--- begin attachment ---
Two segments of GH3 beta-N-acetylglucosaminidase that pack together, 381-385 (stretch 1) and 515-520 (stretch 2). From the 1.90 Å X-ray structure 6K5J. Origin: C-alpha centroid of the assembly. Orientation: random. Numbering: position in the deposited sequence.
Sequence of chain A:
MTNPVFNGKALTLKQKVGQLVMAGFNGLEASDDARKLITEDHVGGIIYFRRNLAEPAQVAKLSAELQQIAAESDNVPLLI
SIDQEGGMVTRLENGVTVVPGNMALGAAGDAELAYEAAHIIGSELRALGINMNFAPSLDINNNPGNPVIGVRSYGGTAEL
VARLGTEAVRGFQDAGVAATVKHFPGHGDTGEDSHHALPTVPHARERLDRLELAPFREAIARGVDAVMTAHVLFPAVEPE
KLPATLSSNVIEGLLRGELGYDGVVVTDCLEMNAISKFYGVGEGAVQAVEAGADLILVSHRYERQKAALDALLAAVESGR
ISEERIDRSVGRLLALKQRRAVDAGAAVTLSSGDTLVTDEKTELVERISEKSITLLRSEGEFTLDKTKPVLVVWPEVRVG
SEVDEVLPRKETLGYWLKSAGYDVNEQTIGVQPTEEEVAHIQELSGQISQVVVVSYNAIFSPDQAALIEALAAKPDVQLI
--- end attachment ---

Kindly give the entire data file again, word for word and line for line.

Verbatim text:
Two segments of GH3 beta-N-acetylglucosaminidase that pack together, 381-385 (stretch 1) and 515-520 (stretch 2). From the 1.90 Å X-ray structure 6K5J. Origin: C-alpha centroid of the assembly. Orientation: random. Numbering: position in the deposited sequence.
Sequence of chain A:
MTNPVFNGKALTLKQKVGQLVMAGFNGLEASDDARKLITEDHVGGIIYFRRNLAEPAQVAKLSAELQQIAAESDNVPLLI
SIDQEGGMVTRLENGVTVVPGNMALGAAGDAELAYEAAHIIGSELRALGINMNFAPSLDINNNPGNPVIGVRSYGGTAEL
VARLGTEAVRGFQDAGVAATVKHFPGHGDTGEDSHHALPTVPHARERLDRLELAPFREAIARGVDAVMTAHVLFPAVEPE
KLPATLSSNVIEGLLRGELGYDGVVVTDCLEMNAISKFYGVGEGAVQAVEAGADLILVSHRYERQKAALDALLAAVESGR
ISEERIDRSVGRLLALKQRRAVDAGAAVTLSSGDTLVTDEKTELVERISEKSITLLRSEGEFTLDKTKPVLVVWPEVRVG
SEVDEVLPRKETLGYWLKSAGYDVNEQTIGVQPTEEEVAHIQELSGQISQVVVVSYNAIFSPDQAALIEALAAKPDVQLI